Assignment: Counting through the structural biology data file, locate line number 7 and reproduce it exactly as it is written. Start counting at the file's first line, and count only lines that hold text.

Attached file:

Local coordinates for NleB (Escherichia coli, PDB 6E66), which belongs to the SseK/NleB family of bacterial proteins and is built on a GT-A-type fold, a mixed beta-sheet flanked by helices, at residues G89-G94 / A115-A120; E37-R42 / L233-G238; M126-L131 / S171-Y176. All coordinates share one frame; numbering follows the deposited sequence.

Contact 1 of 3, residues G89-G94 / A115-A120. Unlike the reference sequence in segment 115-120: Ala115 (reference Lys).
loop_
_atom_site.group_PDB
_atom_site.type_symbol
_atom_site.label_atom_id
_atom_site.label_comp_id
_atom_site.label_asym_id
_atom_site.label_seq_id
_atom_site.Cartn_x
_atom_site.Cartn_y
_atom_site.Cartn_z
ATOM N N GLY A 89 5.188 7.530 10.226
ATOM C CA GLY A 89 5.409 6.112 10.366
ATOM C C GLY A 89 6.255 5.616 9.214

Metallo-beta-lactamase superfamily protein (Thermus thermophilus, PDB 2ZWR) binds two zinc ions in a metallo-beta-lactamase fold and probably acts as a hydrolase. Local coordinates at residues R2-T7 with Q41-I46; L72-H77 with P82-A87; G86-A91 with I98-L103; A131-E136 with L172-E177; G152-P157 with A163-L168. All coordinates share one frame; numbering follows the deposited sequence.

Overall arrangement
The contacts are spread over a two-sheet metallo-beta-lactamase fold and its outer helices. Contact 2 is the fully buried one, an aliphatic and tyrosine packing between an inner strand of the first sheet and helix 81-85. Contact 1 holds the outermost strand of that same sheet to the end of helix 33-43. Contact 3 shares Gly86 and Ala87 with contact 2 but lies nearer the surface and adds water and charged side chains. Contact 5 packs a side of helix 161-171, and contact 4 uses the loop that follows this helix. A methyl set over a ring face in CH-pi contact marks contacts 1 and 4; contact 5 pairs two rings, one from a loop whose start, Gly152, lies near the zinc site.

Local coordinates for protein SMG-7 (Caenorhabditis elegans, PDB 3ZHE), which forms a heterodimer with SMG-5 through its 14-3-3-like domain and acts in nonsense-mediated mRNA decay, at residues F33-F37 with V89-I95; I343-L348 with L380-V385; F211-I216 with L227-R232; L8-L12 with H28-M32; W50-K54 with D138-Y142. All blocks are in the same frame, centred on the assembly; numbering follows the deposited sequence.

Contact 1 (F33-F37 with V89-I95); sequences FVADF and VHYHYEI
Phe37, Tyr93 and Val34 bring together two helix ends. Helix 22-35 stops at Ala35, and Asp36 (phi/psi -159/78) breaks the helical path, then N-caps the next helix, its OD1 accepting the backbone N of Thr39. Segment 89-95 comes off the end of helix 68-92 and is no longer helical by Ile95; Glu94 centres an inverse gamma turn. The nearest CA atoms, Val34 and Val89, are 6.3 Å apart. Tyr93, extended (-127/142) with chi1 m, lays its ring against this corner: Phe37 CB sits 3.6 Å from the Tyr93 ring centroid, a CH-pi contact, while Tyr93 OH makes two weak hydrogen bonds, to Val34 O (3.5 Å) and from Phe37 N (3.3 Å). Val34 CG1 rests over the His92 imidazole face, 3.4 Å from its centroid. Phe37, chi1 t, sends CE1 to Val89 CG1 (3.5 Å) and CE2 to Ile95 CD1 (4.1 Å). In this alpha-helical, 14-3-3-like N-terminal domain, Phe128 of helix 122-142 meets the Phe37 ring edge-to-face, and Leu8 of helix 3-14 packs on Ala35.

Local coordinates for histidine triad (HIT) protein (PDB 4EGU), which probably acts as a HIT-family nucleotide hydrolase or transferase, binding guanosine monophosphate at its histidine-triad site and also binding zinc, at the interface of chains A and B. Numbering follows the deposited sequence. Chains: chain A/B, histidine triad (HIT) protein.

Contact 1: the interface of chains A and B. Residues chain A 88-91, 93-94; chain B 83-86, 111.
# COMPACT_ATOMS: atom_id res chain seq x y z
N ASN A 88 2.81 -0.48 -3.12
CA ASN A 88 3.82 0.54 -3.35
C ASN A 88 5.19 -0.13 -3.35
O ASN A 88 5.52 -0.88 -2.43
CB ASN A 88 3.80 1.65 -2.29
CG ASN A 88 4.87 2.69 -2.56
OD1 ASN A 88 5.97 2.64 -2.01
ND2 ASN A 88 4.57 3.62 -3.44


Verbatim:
_atom_site.label_comp_id